Department of Justice Announces Charges of North Korean and Malaysia Nationals for Bank Fraud, Money Laundering and North Korea Sanctions Violations
September 11, 2020
The Department of Justice announced a criminal complaint charging Ri Jong Chol, Ri Yu Gyong, North Korean nationals, and Gan Chee Lim, a Malaysia national. The three were charged with conspiracy to violate North Korean Sanctions Regulations and bank fraud, and conspiracy to launder funds. The defendants allegedly established and utilized front companies that transmitted U.S. dollar wires through the United States to purchase commodities on behalf of North Korean customers.
“Violations of U.S. sanctions on North Korea enrich the regime and allow it to continue to fund the destabilizing activities that the sanctions are meant to prevent,” said John C. Demers, Assistant Attorney General for National Security. “These defendants allegedly violated U.S. sanctions by lying to international financial institutions in order to dupe them into processing transactions in U.S. dollars which they would not otherwise have cleared. The Department of Justice will continue to investigate and prosecute violations of the North Korea sanctions so that one day that country may rejoin the community of nations.”
“The defendants knowingly and willfully circumvented sanctions designed to protect the U.S. financial system from abuse by individuals working on behalf of North Korea,” said Acting U.S. Attorney Sherwin. “We will continue to disrupt their actions and hold them accountable.”
“The FBI will not stand idle while North Koreans attempt to covertly access the U.S. financial system in violation of U.S. sanctions,” said Alan E. Kohler Jr, Assistant Director of the FBI’s Counterintelligence Division. “The FBI will continue to protect the sanctity of the U.S. financial system.”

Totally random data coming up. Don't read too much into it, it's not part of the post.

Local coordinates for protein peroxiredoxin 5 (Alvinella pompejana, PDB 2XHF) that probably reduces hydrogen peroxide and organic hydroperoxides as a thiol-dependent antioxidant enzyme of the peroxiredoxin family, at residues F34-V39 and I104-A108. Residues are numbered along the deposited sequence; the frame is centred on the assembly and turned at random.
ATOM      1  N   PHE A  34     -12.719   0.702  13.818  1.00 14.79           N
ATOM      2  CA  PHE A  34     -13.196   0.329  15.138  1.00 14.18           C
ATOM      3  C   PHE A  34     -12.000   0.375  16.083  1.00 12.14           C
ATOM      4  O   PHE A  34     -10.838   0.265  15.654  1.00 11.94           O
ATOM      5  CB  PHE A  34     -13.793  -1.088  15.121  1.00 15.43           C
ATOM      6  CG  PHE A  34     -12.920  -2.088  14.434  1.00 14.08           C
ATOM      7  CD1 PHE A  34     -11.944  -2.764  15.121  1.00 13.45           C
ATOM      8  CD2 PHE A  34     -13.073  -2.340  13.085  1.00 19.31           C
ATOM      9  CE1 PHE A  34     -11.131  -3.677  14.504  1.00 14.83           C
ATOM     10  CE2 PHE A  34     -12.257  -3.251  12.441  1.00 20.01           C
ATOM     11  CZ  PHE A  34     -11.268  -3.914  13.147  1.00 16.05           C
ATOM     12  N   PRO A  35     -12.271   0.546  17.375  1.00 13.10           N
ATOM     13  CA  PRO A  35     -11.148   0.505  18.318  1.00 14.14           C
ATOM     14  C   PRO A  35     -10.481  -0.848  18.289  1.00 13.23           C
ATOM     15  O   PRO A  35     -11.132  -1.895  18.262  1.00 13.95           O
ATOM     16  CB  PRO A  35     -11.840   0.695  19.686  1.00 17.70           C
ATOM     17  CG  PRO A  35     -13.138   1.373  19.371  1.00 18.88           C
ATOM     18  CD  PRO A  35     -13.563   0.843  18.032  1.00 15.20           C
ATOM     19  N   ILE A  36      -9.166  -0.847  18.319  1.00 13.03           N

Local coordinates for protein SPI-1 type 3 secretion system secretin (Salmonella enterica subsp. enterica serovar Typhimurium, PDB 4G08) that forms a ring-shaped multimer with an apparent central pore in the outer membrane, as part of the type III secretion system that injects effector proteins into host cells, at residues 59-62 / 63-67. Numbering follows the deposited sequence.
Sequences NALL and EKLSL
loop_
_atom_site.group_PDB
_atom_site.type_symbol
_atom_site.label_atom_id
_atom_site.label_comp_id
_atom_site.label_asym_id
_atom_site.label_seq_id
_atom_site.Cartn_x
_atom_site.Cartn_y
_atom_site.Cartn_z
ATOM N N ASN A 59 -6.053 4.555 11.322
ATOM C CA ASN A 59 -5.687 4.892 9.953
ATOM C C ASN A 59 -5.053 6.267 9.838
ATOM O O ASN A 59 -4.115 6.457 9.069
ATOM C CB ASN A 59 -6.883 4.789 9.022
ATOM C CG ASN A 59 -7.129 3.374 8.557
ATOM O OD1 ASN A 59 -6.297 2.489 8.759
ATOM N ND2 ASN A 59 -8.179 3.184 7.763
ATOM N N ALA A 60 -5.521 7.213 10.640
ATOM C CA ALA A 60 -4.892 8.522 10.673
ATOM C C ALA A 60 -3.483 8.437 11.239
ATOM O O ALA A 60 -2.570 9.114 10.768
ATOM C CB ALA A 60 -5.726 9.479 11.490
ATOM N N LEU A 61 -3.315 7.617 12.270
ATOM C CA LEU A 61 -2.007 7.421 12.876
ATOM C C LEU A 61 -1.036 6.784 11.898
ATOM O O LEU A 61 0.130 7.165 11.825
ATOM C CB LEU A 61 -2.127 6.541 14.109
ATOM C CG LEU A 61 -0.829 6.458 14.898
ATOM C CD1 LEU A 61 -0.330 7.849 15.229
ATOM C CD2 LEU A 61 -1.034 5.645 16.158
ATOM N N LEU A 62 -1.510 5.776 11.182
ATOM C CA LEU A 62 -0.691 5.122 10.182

“Protecting our financial institutions from National Security focused money laundering is a top priority of our office,” said Michael F. Paul, Acting Special Agent in Charge of the FBI’s Minneapolis Division. “Our agents, financial analysts and intelligence analysts worked tirelessly on this international investigation, and their hard work paid off.”
U.S. sanctions and banking regulations prevented correspondent banks in the United States from processing wire transfers on behalf of customers located in North Korea. According to court documents, beginning in at least August 2015 and continuing until at least August 2016, the defendants deceived banks in the U.S. into processing transactions for North Korean customers. The defendants and their co-conspirators utilized financial cutouts and front companies to conceal the North Korean nexus.
Court documents note that Ri Jong Chol was the Deputy Director of a company sanctioned by the U.S. Department of Treasury, which referred to the company as a subordinate of North Korea’s Ministry of People’s Armed Forces. The defendants discussed new sanctions on North Korea and referenced several news articles detailing those sanctions published by U.S. and U.K. news organizations. They utilized shipping companies previously linked to the attempted sales of luxury goods to North Korea, and failed to seek the required licenses from the U.S. Government.
FBI’s Minneapolis field office is investigating the case. The case is being handled by the National Security Division and the U.S. Attorney’s Office for the District of Columbia Assistant U.S Attorney Zia M. Faruqui and National Security Division Trial Attorneys David Recker and Alexandra Hughes are litigating the case, with assistance from Financial Intelligence Analyst Charlotte Coolidge, Paralegal Specialist Elizabeth Swienc and Legal Assistant Jessica McCormick.